13. Colliding worlds
Consumed by the Sun
Some comets plunge deep into the Sunís thin, million-degree outer atmosphere, or corona. Instruments aboard the Solar and Heliospheric Observatory satellite, abbreviated SOHO, have recorded their death-defying trip around the Sun. One of its instruments uses an occulting disk to block out the bright light of the visible solar disk, enabling it to detect the comets as they move through the inner corona. A comet often pays a heavy price for this trip, sometimes breaking apart because of the Sunís forces.
Other comets are hurtling toward complete meltdown, passing so close to the Sun that the encounter is fatal. Though rarely, if ever, hitting the visible solar disk, or photosphere, these comets can come closer than 50 million meters from it. They are unlikely to survive the Sunís intense heat and gravitational forces at that range. Amateur astronomers from all over the world have examined SOHOís real-time images posted on the Internet, discovering hundreds of previously unknown comets on their death-dive into the Sun.
Most of the comets discovered by SOHO, about 90 percent of them, are small cometary fragments known as the Kreutz sungrazers, which closely approach the Sun from one direction in space. They are named after the German astronomer Heinrich Kreutz (1854-1907) who found that many of the comets, which had come closest to the Sun in the 19th century, seemed to have a common origin with similar orbits. It turned out that they are all fragments of a single large comet that first broke up when passing very close to the Sun thousands of years ago. The original fragmentation may have been witnessed in 321 BC by the Greek philosopher Aristotle (384-322 BC) and by the Greek historian Ephorus (405-330 BC), but it may have occurred much later. The break up gave rise to two main comets, perhaps with orbital period of 350 years and about 700 years, and the two parts were split into more pieces during return visits to the Sun.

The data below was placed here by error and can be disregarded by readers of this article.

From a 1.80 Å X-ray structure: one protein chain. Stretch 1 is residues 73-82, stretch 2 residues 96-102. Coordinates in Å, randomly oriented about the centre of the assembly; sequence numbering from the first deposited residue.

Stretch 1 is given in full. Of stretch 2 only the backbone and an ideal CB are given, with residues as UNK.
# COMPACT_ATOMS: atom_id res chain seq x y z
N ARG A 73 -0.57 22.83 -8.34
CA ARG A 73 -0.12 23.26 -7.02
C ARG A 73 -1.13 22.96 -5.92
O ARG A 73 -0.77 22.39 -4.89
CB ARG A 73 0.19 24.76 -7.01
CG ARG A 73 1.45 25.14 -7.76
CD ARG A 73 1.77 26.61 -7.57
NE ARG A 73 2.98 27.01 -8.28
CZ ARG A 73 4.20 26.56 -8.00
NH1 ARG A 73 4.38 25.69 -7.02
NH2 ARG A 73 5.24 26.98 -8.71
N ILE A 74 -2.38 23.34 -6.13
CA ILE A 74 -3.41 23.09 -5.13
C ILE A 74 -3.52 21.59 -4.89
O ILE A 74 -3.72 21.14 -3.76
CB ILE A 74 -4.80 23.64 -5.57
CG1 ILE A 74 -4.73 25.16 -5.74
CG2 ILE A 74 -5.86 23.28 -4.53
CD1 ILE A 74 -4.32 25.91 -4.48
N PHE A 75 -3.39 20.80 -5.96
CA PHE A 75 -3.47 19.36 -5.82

When a member of the Kreutz sungrazer group moves around its orbit and returns to our vicinity, it can dive into the inner corona and disappear forever. Spectroscopic observations from SOHO indicate that each comet fragment can be very small, just 6 to 12 meters across, despite their spectacular display. Such a tiny object, falling so close to the Sun, would vaporize completely away, like the proverbial snowball in hell.
In its six years of service, SOHO has spotted more than four hundred comets, making it by far the most prolific comet finder in the history of astronomy. Aside from the numerous Kreutz sungrazers, SOHO has found more than forty new comets, which is comparable to the number of comet discoveries during almost any decade throughout the previous two centuries. The other main impetus for recent comet discoveries has been the Lincoln Near Earth Asteroid Research, abbreviated LINEAR, Program, operated by MITís Lincoln Laboratory. It consists of a pair of telescopes dedicated to detecting and cataloging Near-Earth Objects that threaten Earth. LINEAR has completed millions of observations, finding more than seven hundred confirmed near-Earth asteroids or comets. One of them, dubbed Comet LINEAR and also known as C/1999 S4, has been caught breaking up on its way into the Sun, vanishing much further out than the Kreutz sungrazers.
When discovered in September 1999, Comet LINEAR was exceptionally bright at a relatively large distance of about 4 AU, which has often happened to other comets during their first trip through the inner solar system. But then something unexpected happened. As it moved closer to the Sun, the comet broke apart into numerous parts. But the comet was as far as 0.8 AU from the Sun when it disintegrated.
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Copyright 2010, Professor Kenneth R. Lang, Tufts University